- Come away, O human child!
- To the waters and the wild
- With a faery, hand in hand,
- For the world's more full of weeping
- than you can understand.
-William Butler Yeats
1. Plant Something
This can be as easy as a planter full of cherry tomatoes. Start small with this one, it doesn't take a large garden to reap the benefits of getting dirty hands and watching something grow. Plants are magical! My own daughter is so excited to eat something that she has grown in the garden. We planted this fairy garden of herbs a couple summers ago. These plants still end up in all sorts of dishes in our home.
2. Take a Hike
Not all those that wander are lost! I am lucky that I live in the southwest in beautiful country. A few hours from Phoenix and you find yourself in the blissful forests of Flagstaff. Taking a hike is not only good exercise for kids but it surrounds them with earth's grandeur. When my brother and I were young our parents told us that we could hike anywhere we wanted within site of our camp. What freedom that was! We got to know the outdoors on our terms. This set the stage for our deep love for the earth and probably my geology degree! Hiking is a must do for children.
3. Visit a National or State Park
It is always amazing to me how many children in my classroom in Phoenix tell me they have not visited the Grand Canyon when it's a few hours up the road! These are places that have been set aside for their spectacular scenery and earth history. Most of my fondest memories of childhood were of time spent in a national park. The United States boasts some of the most extraordinary natural settings in the world. Get out there and use them! Your kids will thank you!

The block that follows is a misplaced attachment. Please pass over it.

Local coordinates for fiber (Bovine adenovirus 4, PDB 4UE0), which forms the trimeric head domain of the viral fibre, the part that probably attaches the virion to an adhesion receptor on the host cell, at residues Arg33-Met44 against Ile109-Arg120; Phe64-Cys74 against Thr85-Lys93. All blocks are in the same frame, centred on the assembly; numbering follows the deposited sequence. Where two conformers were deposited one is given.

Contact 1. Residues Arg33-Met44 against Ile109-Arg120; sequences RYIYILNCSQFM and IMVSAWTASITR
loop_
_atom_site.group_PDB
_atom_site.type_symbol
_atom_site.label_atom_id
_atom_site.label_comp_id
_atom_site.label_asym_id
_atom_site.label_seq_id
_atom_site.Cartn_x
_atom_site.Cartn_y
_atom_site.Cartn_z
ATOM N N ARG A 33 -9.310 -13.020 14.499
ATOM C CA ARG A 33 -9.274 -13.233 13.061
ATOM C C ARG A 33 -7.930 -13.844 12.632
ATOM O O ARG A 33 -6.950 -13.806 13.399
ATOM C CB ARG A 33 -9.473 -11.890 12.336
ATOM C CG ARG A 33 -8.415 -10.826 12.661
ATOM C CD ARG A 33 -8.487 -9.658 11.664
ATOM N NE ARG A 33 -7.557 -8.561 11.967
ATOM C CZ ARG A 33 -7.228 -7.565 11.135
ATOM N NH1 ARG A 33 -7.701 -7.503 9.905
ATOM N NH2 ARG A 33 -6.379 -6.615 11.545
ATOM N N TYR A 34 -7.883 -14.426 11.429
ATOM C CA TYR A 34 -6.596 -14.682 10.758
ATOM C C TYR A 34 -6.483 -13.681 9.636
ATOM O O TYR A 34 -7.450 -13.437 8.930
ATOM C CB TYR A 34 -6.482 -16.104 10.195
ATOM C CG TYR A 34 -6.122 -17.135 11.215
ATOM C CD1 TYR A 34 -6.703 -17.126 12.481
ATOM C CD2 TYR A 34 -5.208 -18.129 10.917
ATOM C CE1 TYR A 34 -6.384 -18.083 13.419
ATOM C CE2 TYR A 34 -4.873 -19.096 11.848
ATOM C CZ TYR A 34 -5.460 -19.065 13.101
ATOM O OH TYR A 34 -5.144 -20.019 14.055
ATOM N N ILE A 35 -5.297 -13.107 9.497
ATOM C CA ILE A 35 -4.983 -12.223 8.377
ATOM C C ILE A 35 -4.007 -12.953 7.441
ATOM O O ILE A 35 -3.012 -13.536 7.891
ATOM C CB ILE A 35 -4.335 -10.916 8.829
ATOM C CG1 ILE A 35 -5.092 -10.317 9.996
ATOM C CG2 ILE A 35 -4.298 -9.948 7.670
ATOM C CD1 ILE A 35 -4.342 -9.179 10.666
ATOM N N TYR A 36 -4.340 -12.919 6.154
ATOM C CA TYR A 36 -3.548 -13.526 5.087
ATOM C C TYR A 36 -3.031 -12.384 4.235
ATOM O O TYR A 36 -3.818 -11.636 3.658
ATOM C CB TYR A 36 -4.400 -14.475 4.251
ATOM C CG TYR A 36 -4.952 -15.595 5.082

If you are lucky enough to have one of these in your area definitely visit. These places usually have wonderful hands on activities and exhibits. Many teach children about threatened or endangered animals and teach kids to pay attention to animals in their environment. We have a butterfly sanctuary near our home. I like to visit because it is a real "zen" moment with butterflies the size of your hand fluttering around. They have a great film on the monarch butterfly and why it is decreasing in number as well.
5. Get Involved in Conservation
You undoubtedly build a future for our planet if your kids understand that animals are vulnerable because of our activities. There are probably many groups in your area that work to conserve animals and their habitats. In the Phoenix metropolitan area we have threatened burrowing owls. These owls live underground in burrows usually made by a rodent of some kind. I have also seen them in storm drains and irrigation ditches. The are threatened by urban sprawl and anything that may cover their burrow. Working to relocated and build new homes for these birds is something my seventh graders do as a part of our ecology unit. They work very hard to build something that is very important to this tiny bird. They look at their roll as stewards of the earth very differently after this project.
Finally, to understand the benefits of getting children into nature please read Last Child in the Woods by Richard Louv. It is a wonderful book that really describes the difference between today's plugged in child and children of the past and what we can do about it.